The Chaikof family founded Usher 1F Collaborative because two of their three children, Rachel and Jessica, are affected by the disease. Saving their daughters’ vision is a race against time, with the window narrowing as more time passes without an effective treatment. Both girls were born profoundly deaf but were fortunate to receive cochlear implants as babies which, combined with several years of therapy, have allowed them to hear and speak well and succeed in mainstream schools. Rachel even became fluent in French, and Jessica is in college majoring in chemistry. Both girls love to travel and see the world. At Rachel’s high school graduation, her parents, grandparents and Auditory-Verbal therapist watched and cheered as she won one of her school’s top academic awards, thinking of how the years of hard work had paid off. Then two months later and a few weeks before Rachel, a very gifted artist, was to begin art college, she received the devastating diagnosis of retinitis pigmentosa during a routine annual eye exam. The family knew immediately that meant Rachel and Jessica both have Usher Syndrome. Talking about the implication for her life of losing her vision, Rachel states, “If no effective treatment becomes available, I will no longer be able to travel, see our incredible world, and pursue my passion for photography.”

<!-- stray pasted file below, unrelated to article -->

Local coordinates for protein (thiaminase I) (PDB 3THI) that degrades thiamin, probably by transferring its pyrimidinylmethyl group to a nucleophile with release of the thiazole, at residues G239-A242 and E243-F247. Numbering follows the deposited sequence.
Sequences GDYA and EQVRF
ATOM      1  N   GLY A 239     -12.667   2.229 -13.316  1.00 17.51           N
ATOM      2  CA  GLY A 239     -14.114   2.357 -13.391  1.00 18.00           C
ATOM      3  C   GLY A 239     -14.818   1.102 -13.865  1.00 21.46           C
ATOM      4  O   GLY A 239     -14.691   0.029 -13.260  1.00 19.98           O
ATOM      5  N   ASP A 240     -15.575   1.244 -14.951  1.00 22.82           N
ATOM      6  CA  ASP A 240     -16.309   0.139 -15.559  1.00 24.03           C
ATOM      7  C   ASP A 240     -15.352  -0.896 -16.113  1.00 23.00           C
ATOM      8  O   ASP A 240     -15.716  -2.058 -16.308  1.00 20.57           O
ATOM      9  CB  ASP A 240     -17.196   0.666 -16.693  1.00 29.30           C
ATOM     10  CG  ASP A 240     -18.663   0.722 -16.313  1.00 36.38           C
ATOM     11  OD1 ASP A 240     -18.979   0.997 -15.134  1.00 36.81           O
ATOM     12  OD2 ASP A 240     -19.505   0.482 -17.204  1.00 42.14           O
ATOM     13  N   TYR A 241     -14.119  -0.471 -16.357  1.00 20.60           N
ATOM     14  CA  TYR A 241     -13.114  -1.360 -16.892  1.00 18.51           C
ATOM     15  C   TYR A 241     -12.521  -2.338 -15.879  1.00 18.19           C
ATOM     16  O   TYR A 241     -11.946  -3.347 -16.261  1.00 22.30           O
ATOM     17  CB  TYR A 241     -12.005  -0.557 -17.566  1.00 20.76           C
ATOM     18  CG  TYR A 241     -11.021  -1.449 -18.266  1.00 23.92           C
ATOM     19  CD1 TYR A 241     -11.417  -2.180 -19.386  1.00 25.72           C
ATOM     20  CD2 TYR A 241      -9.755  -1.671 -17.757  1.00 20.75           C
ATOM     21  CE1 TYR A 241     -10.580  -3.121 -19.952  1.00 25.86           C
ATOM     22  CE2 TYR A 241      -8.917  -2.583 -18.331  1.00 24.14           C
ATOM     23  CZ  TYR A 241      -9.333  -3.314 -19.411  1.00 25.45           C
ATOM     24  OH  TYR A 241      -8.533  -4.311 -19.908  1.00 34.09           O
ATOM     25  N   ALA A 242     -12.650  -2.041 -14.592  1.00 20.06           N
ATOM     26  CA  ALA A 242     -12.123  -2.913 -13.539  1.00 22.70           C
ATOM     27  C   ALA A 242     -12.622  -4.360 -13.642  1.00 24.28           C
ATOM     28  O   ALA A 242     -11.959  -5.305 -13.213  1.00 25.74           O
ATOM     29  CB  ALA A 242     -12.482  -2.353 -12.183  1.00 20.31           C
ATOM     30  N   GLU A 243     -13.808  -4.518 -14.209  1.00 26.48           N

Much of the research into a cure for retinitis pigmentosa is genotype specific. When Usher 1F Collaborative was founded in December 2013, there was minimal research for type 1F. Today, we have provided significant funding to four major research labs that specialize in Usher Syndrome research:
- Edwin Stone, M.D., Ph.D., at the University of Iowa Wynn Institute for Vision Research, is developing gene replacement therapy, a technique used successfully for other types of retinitis pigmentosa, to replace the mutated gene in the eye, as well as stem cell therapy using patients’ own skin cells, to halt further progression of vision loss and restore lost vision.
- Monte Westerfield, Ph.D., at the University Of Oregon Institute Of Neuroscience, has developed a zebrafish model of the Usher 1F mutation and is using it to test drugs that hold the potential to halt or slow the progression of vision loss.
- Zubair Ahmed, Ph.D., at the University of Maryland, has developed a mouse model of the Usher 1F mutation that he is now using both to test potential drug treatments in collaboration with Dr. Westerfield and to develop gene replacement therapy for Usher 1F.
- Livia Carvalho, Ph.D., at the University of Western Australia, is collaborating with Dr. Ahmed to develop gene replacement therapy for Usher 1F.
Right now, parents of children with type 1F are sitting and watching their children’s vision fade while clinical trials for other Usher genotypes are offering encouragement and hope to others. Yet, we can only sit by and watch this disease rob our children of their chance for a full and vibrant life. Please help make hope a reality for those with type 1F.
Mission: The purpose of Usher 1F Collaborative is to fund medical research to find an effective treatment to save or restore the vision of those with Usher Syndrome type 1F.
Vision: Working together, we can ensure that no child will face an ever darkening world from Usher Syndrome type 1F and no adult will live in darkness and silence.